Ancient Monuments

History on the Ground

This site is entirely user-supported. See how you can help.

Romano-British enclosed settlement, 290m south east of Butteryhaugh Bridge

A Scheduled Monument in Kielder, Northumberland

Approximate Location Map
Large Map »
Street or Overhead View
Contributor Photos »

If Google Street View is available, the image is from the best available vantage point looking, if possible, towards the location of the monument. Where it is not available, the satellite view is shown instead.

Coordinates

Latitude: 55.2275 / 55°13'38"N

Longitude: -2.5759 / 2°34'33"W

OS Eastings: 363464.747059

OS Northings: 592735.608604

OS Grid: NY634927

Mapcode National: GBR B7GZ.3X

Mapcode Global: WH8ZN.DVLX

Entry Name: Romano-British enclosed settlement, 290m south east of Butteryhaugh Bridge

Scheduled Date: 19 March 1965

Last Amended: 16 November 1994

Source: Historic England

Source ID: 1009667

English Heritage Legacy ID: 25107

County: Northumberland

Civil Parish: Kielder

Traditional County: Northumberland

Lieutenancy Area (Ceremonial County): Northumberland

Church of England Parish: Falstone with Greystead and Thorneyburn

Church of England Diocese: Newcastle

Details

The monument includes the remains of a settlement of Romano-British date,
levelled into a north west facing hillside above the Kielder Burn. The
settlement, oval in shape, measures a maximum of 34m north west to south east
by 30m north east to south west, within a bank of stone and earth varying
between 3m-5m wide and standing to a maximum height of 1.6m above the interior
on the south east side. In places on the downhill side of the enclosure the
surrounding bank has been reduced to a scarp. Within the enclosure there are
the remains of a stone-founded circular house 9m in diameter visible as a
stony platform.

MAP EXTRACT
The site of the monument is shown on the attached map extract.
It includes a 2 metre boundary around the archaeological features,
considered to be essential for the monument's support and preservation.

Source: Historic England

Reasons for Scheduling

In Cumbria and Northumberland several distinctive types of native settlements
dating to the Roman period have been identified. The majority were small, non-
defensive, enclosed homesteads or farms. In many areas they were of stone
construction, although in the coastal lowlands timber-built variants were also
common. In much of Northumberland, especially in the Cheviots, the enclosures
were curvilinear in form. Further south a rectangular form was more common.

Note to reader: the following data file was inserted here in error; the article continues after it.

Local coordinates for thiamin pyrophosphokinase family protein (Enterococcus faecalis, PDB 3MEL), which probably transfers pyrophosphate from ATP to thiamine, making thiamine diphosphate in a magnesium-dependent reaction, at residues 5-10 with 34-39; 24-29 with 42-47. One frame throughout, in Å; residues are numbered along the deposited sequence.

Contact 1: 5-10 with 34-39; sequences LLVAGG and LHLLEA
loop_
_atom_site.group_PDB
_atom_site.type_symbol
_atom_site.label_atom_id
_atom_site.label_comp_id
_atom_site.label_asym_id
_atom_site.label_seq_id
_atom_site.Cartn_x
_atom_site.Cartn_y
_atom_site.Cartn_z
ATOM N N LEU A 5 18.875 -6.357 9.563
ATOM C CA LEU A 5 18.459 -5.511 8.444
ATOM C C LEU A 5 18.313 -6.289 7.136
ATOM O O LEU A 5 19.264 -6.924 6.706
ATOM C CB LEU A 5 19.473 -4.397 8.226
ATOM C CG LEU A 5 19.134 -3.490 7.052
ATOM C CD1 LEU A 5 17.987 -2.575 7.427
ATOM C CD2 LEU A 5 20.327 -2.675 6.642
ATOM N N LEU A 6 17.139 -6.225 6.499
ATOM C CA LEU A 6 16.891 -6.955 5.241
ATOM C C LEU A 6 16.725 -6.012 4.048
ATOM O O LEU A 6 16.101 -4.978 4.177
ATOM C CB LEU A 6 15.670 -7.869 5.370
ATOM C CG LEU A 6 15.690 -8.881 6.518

Elsewhere, especially near the Scottish border, another type occurs where the
settlement enclosure was `scooped' into the hillslope. Frequently the
enclosures reveal a regularity and similarity of internal layout. The standard
layout included one or more stone round-houses situated towards the rear of
the enclosure, facing the single entranceway. In front of the houses were
pathways and small enclosed yards. Homesteads normally had only one or two
houses, but larger enclosures could contain as many as six. At some sites the
settlement appears to have grown, often with houses spilling out of the main
enclosure and clustered around it. At these sites up to 30 houses may be
found. In the Cumbrian uplands the settlements were of less regimented form
and unenclosed clusters of houses of broadly contemporary date are also known.
These homesteads were being constructed and used by non-Roman natives
throughout the period of the Roman occupation. Their origins lie in settlement
forms developed before the arrival of the Romans. These homesteads are common
throughout the uplands where they frequently survive as well-preserved
earthworks. In lowland coastal areas they were also originally common,
although there they can frequently only be located through aerial photography.
All homestead sites which survive substantially intact will normally be
identified as nationally important.

The enclosed settlement south east of Butteryhaugh Bridge is reasonably well
preserved and retains significant archaeological deposits.

Source: Historic England

Sources

Books and journals
MacLaughlan, H, Additional Notes on Roman Roads in Northumberland, (1867), 62
Hogg, A H A, 'Proc Soc Antiq Ncle 3 ser 10' in A New List of the Native Sites in Northumberland, (1947), 168
Other
NY 69 SW 09,

Source: Historic England

Other nearby scheduled monuments

AncientMonuments.uk is an independent online resource and is not associated with any government department. All government data published here is used under licence. Please do not contact AncientMonuments.uk for any queries related to any individual ancient or schedued monument, planning permission related to scheduled monuments or the scheduling process itself.

AncientMonuments.uk is a Good Stuff website.